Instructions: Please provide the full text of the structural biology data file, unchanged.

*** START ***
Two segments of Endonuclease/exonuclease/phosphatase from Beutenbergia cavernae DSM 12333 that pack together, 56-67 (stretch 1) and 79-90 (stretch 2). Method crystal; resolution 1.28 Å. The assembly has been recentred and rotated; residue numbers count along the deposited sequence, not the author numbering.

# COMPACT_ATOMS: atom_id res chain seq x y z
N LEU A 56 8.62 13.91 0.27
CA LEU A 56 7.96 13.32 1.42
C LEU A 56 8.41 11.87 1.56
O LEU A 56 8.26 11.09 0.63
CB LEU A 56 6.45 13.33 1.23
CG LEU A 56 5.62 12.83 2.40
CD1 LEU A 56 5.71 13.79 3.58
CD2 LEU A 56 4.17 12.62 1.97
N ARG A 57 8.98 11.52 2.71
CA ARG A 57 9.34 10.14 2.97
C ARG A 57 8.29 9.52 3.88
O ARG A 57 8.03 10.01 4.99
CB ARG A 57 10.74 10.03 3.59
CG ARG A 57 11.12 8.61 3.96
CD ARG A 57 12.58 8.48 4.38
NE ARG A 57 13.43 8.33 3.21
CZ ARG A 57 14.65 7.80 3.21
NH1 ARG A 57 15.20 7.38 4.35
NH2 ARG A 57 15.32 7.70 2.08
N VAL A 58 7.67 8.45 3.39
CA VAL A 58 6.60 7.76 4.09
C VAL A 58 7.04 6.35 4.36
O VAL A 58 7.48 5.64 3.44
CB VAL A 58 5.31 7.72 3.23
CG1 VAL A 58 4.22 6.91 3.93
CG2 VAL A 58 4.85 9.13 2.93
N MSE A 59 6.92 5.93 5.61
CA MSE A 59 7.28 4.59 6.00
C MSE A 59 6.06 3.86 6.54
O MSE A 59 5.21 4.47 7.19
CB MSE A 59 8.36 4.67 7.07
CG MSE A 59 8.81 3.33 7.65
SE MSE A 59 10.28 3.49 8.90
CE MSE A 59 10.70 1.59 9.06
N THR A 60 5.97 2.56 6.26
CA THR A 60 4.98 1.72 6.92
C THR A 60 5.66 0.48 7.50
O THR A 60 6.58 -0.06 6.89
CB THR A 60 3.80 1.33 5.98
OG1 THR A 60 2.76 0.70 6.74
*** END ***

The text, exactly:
Two segments of Endonuclease/exonuclease/phosphatase from Beutenbergia cavernae DSM 12333 that pack together, 56-67 (stretch 1) and 79-90 (stretch 2). Method crystal; resolution 1.28 Å. The assembly has been recentred and rotated; residue numbers count along the deposited sequence, not the author numbering.

# COMPACT_ATOMS: atom_id res chain seq x y z
N LEU A 56 8.62 13.91 0.27
CA LEU A 56 7.96 13.32 1.42
C LEU A 56 8.41 11.87 1.56
O LEU A 56 8.26 11.09 0.63
CB LEU A 56 6.45 13.33 1.23
CG LEU A 56 5.62 12.83 2.40
CD1 LEU A 56 5.71 13.79 3.58
CD2 LEU A 56 4.17 12.62 1.97
N ARG A 57 8.98 11.52 2.71
CA ARG A 57 9.34 10.14 2.97
C ARG A 57 8.29 9.52 3.88
O ARG A 57 8.03 10.01 4.99
CB ARG A 57 10.74 10.03 3.59
CG ARG A 57 11.12 8.61 3.96
CD ARG A 57 12.58 8.48 4.38
NE ARG A 57 13.43 8.33 3.21
CZ ARG A 57 14.65 7.80 3.21
NH1 ARG A 57 15.20 7.38 4.35
NH2 ARG A 57 15.32 7.70 2.08
N VAL A 58 7.67 8.45 3.39
CA VAL A 58 6.60 7.76 4.09
C VAL A 58 7.04 6.35 4.36
O VAL A 58 7.48 5.64 3.44
CB VAL A 58 5.31 7.72 3.23
CG1 VAL A 58 4.22 6.91 3.93
CG2 VAL A 58 4.85 9.13 2.93
N MSE A 59 6.92 5.93 5.61
CA MSE A 59 7.28 4.59 6.00
C MSE A 59 6.06 3.86 6.54
O MSE A 59 5.21 4.47 7.19
CB MSE A 59 8.36 4.67 7.07
CG MSE A 59 8.81 3.33 7.65
SE MSE A 59 10.28 3.49 8.90
CE MSE A 59 10.70 1.59 9.06
N THR A 60 5.97 2.56 6.26
CA THR A 60 4.98 1.72 6.92
C THR A 60 5.66 0.48 7.50
O THR A 60 6.58 -0.06 6.89
CB THR A 60 3.80 1.33 5.98
OG1 THR A 60 2.76 0.70 6.74